with Pam Jenoff
Author of The Orphan’s Tale
writes riveting and compelling novels about characters that
lived through World War II either rising to the occasion with
acts of courage or bravery or putting their own needs ahead
Tale, her latest tale, is a story of friendship set
in a traveling circus during World War II. It highlights two
vastly different women, a Jewish circus aerialist and a teenage
runaway with a baby, who becomes emotionally dependent upon
one another. Sixteen-year-old Noa is cast out by her family
after becoming pregnant by a Nazi soldier. Forced to give
up her child she seeks redemption after deciding to rescue
a half-dead Jewish infant from a train that is bound for a
concentration camp. Knowing she must flee to protect herself
and the child she seeks refuge with a German circus. It is
here she meets Astrid. She is also taking refuge after her
Nazi husband, a German officer, chooses his position over
his wife. Astrid, an accomplished circus aerialist who starred
in her Jewish family’s circus for many years, must now
train Noa. It is imperative that everyone in the circus has
an assignment to keep the hounding Nazis at bay. The tension
mounts as danger surrounds the circus where readers will worry
about each woman’s fate.
Elise Cooper: How did you get the idea to write these
types of books?
Pam Jenoff: I was a diplomat for the state
department in Poland about twenty years ago. I was the Vice
Consul for the US Consulate in Krakow and found myself working
on many Holocaust related issues. I was very moved by those
experiences. I think my books reflect that.
Do you base your stories on real life experiences?
I do use true stories to inspire my fictional work. For example,
in this book, my latest, I found two stories in the Yad Vashem
archives. One told of a train of only children headed to a
concentration camp and the other about a German circus that
rescued Jews. I combined them for this story.
Your stories do not concentrate on the Concentration Camps?
Pam: None of my books go deep into the Camps.
Probably the ending of The Winter Guest comes as close as
I get, and even that is indirect. In my first book, The Kommandant’s
Girl, I wrote about dinner parties going on where fifty kilometers
away was Auschwitz. I think some writers are visceral in their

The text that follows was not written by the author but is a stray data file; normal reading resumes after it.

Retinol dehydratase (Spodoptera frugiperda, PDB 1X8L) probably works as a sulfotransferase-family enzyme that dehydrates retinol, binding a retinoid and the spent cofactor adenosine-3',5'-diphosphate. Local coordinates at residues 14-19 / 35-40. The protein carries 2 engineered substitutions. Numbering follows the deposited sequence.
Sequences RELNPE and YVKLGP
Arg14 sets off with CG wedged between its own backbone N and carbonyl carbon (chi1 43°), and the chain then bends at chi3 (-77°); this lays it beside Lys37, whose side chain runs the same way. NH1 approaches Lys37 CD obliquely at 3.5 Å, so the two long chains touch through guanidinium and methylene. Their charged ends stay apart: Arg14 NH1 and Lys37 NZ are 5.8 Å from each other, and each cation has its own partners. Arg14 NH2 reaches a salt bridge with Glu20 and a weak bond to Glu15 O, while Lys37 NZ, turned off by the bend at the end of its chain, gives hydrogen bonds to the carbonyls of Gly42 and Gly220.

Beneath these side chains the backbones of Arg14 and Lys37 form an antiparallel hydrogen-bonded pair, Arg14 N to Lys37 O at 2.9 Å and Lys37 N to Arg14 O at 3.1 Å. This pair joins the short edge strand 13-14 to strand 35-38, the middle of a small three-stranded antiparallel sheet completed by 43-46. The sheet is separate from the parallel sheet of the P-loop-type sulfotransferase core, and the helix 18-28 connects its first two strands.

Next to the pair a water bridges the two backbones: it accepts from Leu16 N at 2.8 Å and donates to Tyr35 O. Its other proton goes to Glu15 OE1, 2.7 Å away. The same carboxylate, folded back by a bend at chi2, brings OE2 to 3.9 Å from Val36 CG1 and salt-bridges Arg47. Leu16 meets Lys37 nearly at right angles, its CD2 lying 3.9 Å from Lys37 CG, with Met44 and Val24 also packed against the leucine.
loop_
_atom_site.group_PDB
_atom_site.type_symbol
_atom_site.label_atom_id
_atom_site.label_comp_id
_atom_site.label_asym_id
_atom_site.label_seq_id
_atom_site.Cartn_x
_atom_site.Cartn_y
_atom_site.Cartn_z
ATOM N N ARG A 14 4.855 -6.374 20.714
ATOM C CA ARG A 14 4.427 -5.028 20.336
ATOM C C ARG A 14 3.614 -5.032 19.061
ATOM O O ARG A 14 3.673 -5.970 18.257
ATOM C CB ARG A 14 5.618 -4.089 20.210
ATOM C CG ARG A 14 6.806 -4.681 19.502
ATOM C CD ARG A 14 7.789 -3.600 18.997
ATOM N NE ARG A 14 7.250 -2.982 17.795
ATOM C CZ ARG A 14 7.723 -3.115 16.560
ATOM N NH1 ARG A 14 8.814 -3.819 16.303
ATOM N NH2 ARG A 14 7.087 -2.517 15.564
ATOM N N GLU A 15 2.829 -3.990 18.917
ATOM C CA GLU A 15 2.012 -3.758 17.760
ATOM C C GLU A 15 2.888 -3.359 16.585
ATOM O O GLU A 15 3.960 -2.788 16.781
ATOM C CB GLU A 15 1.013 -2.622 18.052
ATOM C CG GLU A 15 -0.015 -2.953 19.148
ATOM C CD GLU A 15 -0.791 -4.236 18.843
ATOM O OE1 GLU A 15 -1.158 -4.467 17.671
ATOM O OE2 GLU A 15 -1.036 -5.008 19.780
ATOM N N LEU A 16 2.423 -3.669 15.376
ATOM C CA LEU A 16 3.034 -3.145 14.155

approach while others of us write through a different lens.
Having lived in Poland did you gain a certain perspective
that influenced your writings?
As a Jew I have a different perspective, connection, and moral
obligation. But I also think my perspective is different after
living among the ordinary Poles for 2 1/2 years. I saw a lot
of different facets going on. I remember talking with people
who emphasized they were an occupied nation where three million
What is true in this story?
The circus owner did rescue a Jewish family. He is in Yad
Vashem as a righteous gentile for saving Jews. I think many
do not know that there were centuries of Jewish circus dynasties
in Europe that were largely wiped out at the end of the war.
There was also this gradual degradation where normal lives
were stripped away. The circus character Astrid was inspired
by a real life circus performer who did hide with a circus
and did fall in love with a clown named Peter. Also true is
that a Nazi German officer was married to a Jew. In real life
he defected with the family.
Do you think you have a certain writing style?
All of my books have women heroines during WWII. Some of my
characters are very courageous, while others only think about
their own survival. This was very true in my book The Winter
Guest. When I write I think what would I have done during
the war? What individual choices did people make with a definite
range of responses? I also write about the traditions for
the authenticity and beliefs of my characters.
What do you want readers to get out of the books?
People during WWII lived their lives even under the most awful
of conditions. If you take the women of my books and put them
in a certain circumstance what path have they experienced?
During the war they are tested and because of the unusual
circumstances they had to grow with it. They have individualized
human responses that many times are complex.
Can you give a heads up about your next book?
It will be a fictionalized version based on twelve women who
were secret agents for Britain in occupied Europe. They went
missing and were never heard from again. It is a story of
what might have happened.
and Elise wants to thank Pam for taking the time to give this